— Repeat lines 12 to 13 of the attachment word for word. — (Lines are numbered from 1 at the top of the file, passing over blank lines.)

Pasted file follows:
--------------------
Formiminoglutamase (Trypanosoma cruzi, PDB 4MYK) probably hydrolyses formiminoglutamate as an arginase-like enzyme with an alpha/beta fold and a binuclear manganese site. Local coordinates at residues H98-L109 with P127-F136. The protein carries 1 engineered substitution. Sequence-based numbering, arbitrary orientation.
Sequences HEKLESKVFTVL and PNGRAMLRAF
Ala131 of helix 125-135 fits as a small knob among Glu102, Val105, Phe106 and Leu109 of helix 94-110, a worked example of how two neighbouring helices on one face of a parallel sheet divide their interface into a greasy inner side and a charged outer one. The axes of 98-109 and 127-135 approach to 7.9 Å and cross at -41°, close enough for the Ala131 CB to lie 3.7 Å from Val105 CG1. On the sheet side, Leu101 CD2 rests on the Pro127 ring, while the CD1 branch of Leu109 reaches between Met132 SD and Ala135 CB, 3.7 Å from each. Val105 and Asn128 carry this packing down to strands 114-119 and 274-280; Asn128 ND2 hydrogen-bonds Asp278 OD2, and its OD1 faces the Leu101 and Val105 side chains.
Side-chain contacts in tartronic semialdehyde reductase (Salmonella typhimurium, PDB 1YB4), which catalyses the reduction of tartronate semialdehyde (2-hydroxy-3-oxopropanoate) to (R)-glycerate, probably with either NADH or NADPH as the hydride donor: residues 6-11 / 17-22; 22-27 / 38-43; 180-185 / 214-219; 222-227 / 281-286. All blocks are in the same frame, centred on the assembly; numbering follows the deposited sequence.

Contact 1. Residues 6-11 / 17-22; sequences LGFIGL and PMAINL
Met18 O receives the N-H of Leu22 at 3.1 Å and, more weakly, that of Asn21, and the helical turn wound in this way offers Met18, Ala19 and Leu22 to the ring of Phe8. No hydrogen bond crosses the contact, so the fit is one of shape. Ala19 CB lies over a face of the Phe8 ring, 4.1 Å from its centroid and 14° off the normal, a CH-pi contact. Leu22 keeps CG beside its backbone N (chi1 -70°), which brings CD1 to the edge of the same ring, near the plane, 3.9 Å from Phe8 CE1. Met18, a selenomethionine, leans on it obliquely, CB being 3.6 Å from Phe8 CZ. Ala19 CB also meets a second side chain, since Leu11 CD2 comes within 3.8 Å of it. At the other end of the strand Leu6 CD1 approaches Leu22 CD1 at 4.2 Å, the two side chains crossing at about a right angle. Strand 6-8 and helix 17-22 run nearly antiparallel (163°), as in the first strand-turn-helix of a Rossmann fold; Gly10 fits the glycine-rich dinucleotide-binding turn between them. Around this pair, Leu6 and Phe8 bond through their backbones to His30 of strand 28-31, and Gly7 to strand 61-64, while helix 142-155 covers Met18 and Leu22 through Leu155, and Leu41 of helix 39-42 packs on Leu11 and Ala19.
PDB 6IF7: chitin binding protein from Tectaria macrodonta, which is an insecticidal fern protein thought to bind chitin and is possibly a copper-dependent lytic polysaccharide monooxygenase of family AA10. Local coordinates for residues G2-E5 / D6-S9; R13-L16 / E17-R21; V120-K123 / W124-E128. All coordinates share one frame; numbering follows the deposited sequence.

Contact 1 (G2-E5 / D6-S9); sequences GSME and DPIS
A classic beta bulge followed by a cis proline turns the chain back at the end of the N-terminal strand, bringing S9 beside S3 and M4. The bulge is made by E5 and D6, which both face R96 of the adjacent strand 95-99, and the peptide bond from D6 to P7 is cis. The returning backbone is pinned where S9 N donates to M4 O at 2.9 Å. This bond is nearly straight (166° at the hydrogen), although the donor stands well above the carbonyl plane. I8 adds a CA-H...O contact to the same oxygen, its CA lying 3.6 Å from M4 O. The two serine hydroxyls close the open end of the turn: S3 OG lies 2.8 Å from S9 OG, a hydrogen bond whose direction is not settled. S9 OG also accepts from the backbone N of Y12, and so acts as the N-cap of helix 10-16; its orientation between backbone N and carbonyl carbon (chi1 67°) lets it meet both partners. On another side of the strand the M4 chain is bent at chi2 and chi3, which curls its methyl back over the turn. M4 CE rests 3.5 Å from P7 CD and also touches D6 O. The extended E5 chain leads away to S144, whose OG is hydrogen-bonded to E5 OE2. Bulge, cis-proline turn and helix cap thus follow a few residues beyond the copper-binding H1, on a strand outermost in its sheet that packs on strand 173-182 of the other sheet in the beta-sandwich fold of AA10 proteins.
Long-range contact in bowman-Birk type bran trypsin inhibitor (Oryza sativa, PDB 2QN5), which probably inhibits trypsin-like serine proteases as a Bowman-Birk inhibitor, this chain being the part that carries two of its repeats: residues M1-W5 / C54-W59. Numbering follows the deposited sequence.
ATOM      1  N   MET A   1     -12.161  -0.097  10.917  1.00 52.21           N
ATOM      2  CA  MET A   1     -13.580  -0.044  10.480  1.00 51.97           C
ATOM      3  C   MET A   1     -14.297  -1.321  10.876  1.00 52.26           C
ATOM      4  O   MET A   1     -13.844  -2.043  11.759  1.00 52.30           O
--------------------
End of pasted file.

ATOM      2  CA  MET A   1     -13.580  -0.044  10.480  1.00 51.97           C
ATOM      3  C   MET A   1     -14.297  -1.321  10.876  1.00 52.26           C